What Does "Western Food" Mean in China?
It may be hard to believe that the idea of 'Western Food' in China can exist as a single cuisine given the vast number of different countries and cultures that it must encompass. I wonder how Cordon Bleu French chefs would feel about being identified together with Taco Bell?
That is, however, the joy of the term "xī cān (西餐)" and its nonchalant embodiment of pretty much everything edible west of India.
'Sour Fish Ball Crisps'. 'Sweet Cheese-on-Toast'. 'Peking Duck Pizza'. These are just some of the amazing things that happen when thousands of years of Chinese culinary history collides with the often misunderstood concept of 'Western Food'.
As China opens up to Western markets, so too has the Chinese nation's appetite for exotic foreign cuisine expanded into a multi-billion dollar industry.
Usual suspects, McDonald's and KFC were two of the first on the scene, opening their first branches in the late 80's and spreading across the country ever since.
The vast financial power and marketing campaigns of these industry giants helped to shape the idea in China that Americans wouldn't eat anything unless it's pressed between two pieces of bread or deep fried.
This uncontested assumption lasted until European staples like pizza and pasta entered public consciousness, broadening the considered scope of the Western palate to something less akin to that of a caveman and more akin to that of a student.
"xī cān (西餐)" menus pay homage to some of the finest transliterations in the Chinese language. Some of my favorites are listed below.
• Pizza – bǐ sà (比萨)
• Salad – shā lā (沙拉)
• Pasta / Spaghetti – yì dà lì miàn (意大利面), or literally, 'Italian noodles'
• Hamburger – hànbǎo(bāo) (汉堡(包))
• Sandwich – sān míng zhì / sān wén zhì (三明治 / 三文治) /
• Baguette – fǎ gùn (法棍) , or literally, 'French rod'
Expect to find měi shì (美式) "American style" and fǎ shì (法式) "French style" aplenty.
"xī cān (西餐)" offerings can broadly be separated into two categories: Chinese owned for Chinese tastes and foreign owned for Chinese tastes.
Historically, brands that have attempted to enter the Chinese market with authentic foreign recipes have been largely unsuccessful.
Oreo, now a widely available and popular biscuit in China, was once deemed an utter failure on the Chinese market until manufacturers reduced the sugar content to better suit local tastes.
Whilst many companies have learned this lesson the hard way, others have retaliated by adapting their own produce accordingly.
Pizza Hut is a great example of a Western chain that has changed both its brand image and menu to succeed in the Chinese market. Current offerings include items like the following:
• fǎ shì xiān měi xīa zhī shì qiān céng miàn (法式鲜美虾芝士千层面), French shrimp cheese lasagne
• fǎ shì nán gūa xiān měi xīa tāng (法式南瓜鲜美吓汤) , French pumpkin & shrimp soup
These dishes are a veritable delight to young urban Chinese professionals, but are perhaps not to Western tastes.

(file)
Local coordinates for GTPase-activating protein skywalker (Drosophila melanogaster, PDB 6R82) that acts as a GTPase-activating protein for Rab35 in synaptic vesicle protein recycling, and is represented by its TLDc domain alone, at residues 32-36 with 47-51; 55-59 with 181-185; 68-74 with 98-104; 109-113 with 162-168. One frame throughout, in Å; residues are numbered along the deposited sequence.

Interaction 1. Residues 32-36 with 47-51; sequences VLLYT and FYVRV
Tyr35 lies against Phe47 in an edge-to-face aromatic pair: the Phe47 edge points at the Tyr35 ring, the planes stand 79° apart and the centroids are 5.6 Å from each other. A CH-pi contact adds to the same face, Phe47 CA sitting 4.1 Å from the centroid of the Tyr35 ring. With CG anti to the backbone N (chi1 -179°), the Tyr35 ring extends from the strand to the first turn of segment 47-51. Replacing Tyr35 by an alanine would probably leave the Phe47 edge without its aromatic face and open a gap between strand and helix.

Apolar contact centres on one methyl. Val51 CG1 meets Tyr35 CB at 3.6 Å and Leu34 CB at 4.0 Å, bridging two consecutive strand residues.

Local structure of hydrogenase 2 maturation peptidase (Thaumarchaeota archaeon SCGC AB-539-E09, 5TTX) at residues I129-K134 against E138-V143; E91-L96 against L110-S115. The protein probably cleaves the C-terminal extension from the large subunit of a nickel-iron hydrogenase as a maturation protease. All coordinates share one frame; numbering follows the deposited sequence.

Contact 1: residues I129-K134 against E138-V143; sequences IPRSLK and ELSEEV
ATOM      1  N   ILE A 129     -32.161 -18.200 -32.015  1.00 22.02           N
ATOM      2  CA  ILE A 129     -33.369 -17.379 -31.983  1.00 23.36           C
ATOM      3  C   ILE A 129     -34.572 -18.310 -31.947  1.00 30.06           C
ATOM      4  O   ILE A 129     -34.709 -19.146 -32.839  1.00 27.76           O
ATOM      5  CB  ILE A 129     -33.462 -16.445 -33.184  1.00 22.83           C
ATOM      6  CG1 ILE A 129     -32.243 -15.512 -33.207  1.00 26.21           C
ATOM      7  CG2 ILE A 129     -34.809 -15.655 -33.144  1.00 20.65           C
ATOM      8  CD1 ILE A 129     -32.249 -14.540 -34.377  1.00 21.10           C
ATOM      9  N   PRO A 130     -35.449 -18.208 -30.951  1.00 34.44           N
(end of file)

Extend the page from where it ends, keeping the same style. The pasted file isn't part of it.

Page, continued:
While savvy foreign companies have profited, Chinese owned, Western style establishments can be found across China serving an equally odd array of fusion cuisine.
Stylised 'bakeries' are perhaps the most popular, in which the aesthetics of Western food meet the demanding Chinese palate. Here, products are made to look like foreign goods whilst maintaining a level of Chineseness which allows them to proliferate.
As marketing men attempt to marry the romance of Western culture with the realities of a Chinese diet, the definition of Western food becomes less and less clear.
In more recent years, entrepreneurs have begun to put international talent on the ground, with China now hosting many Western chefs producing genuine Western style cuisine in major hotels and restaurants.
In the larger cities, there are movements to bring genuine, quality foreign food to China. Trendy cafes and doting critics have ensured that Western food retains its cultural status as both a food of luxury and decadence.
As palates gradually grow to accept foreign flavors in their purer forms, so too have eating habits changed in cities like Beijing and Shanghai where, these days, you're much more likely to see someone sipping a morning "měi shì kā fēi (美式咖啡)" , American Style Coffee, than a hot "dòu jiāng (豆浆)" , soy milk.
However unpalatable many "xī cān (西餐)" culinary creations may appear, are they really any more bastardized than unidentified 'Chinese sauce' poured over fries or 'Sweet and Sour Chicken Balls' that can be bought in microwaveable bags?
As far from the mark as the Chinese idea of "xī cān (西餐)" may sometimes be, Western appropriation of China's vast and distinguished cuisine can be equally misguided.
As long as we don't take our cuisines too seriously, it can be great to see another culture develop it with a new perspective and appreciation.
And, you know what, Peking Duck Pizza is actually pretty damn good.